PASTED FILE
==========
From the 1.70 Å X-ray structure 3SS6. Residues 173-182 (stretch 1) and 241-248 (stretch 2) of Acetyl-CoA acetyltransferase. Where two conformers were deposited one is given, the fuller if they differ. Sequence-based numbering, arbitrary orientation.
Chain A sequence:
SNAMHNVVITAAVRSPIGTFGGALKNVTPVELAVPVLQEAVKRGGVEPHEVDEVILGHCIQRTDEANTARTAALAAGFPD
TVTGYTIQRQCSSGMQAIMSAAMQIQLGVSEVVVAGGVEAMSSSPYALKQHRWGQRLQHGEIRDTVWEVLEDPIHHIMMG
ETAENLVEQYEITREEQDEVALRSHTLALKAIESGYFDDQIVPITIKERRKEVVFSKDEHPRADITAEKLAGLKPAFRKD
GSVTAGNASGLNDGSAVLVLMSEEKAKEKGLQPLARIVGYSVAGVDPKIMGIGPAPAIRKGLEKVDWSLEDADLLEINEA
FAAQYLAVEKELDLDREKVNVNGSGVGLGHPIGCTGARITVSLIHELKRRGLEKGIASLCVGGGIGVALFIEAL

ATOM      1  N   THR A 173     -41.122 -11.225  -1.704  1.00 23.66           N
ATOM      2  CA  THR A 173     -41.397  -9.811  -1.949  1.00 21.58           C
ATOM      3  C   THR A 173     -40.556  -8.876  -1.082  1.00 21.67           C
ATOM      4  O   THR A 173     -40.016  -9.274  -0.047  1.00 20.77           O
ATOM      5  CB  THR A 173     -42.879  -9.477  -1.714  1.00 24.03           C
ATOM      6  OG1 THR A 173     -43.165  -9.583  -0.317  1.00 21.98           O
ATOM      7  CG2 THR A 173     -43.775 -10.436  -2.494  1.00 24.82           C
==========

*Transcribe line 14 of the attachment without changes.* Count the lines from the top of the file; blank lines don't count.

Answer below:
ATOM      7  CG2 THR A 173     -43.775 -10.436  -2.494  1.00 24.82           C